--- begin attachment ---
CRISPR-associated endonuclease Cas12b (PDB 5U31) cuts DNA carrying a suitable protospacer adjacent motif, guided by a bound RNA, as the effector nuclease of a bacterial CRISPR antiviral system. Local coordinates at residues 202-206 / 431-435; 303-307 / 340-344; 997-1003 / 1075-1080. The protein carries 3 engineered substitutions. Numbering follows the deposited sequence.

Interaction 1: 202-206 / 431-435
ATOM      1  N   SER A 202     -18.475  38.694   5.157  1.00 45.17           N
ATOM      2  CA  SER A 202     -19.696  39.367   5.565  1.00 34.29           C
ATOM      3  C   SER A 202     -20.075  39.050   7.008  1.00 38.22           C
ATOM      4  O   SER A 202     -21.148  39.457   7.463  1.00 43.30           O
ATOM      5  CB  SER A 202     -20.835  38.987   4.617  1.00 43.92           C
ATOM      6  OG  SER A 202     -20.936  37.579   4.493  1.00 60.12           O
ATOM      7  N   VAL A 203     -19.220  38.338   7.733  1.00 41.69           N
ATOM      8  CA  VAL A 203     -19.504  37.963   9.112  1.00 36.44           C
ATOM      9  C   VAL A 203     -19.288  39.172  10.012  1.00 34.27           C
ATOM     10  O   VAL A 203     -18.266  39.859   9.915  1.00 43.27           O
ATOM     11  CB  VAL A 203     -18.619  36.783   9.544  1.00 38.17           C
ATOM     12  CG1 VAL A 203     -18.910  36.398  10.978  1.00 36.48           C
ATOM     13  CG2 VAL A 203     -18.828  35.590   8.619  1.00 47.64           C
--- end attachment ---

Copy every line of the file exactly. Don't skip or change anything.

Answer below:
CRISPR-associated endonuclease Cas12b (PDB 5U31) cuts DNA carrying a suitable protospacer adjacent motif, guided by a bound RNA, as the effector nuclease of a bacterial CRISPR antiviral system. Local coordinates at residues 202-206 / 431-435; 303-307 / 340-344; 997-1003 / 1075-1080. The protein carries 3 engineered substitutions. Numbering follows the deposited sequence.

Interaction 1: 202-206 / 431-435
ATOM      1  N   SER A 202     -18.475  38.694   5.157  1.00 45.17           N
ATOM      2  CA  SER A 202     -19.696  39.367   5.565  1.00 34.29           C
ATOM      3  C   SER A 202     -20.075  39.050   7.008  1.00 38.22           C
ATOM      4  O   SER A 202     -21.148  39.457   7.463  1.00 43.30           O
ATOM      5  CB  SER A 202     -20.835  38.987   4.617  1.00 43.92           C
ATOM      6  OG  SER A 202     -20.936  37.579   4.493  1.00 60.12           O
ATOM      7  N   VAL A 203     -19.220  38.338   7.733  1.00 41.69           N
ATOM      8  CA  VAL A 203     -19.504  37.963   9.112  1.00 36.44           C
ATOM      9  C   VAL A 203     -19.288  39.172  10.012  1.00 34.27           C
ATOM     10  O   VAL A 203     -18.266  39.859   9.915  1.00 43.27           O
ATOM     11  CB  VAL A 203     -18.619  36.783   9.544  1.00 38.17           C
ATOM     12  CG1 VAL A 203     -18.910  36.398  10.978  1.00 36.48           C
ATOM     13  CG2 VAL A 203     -18.828  35.590   8.619  1.00 47.64           C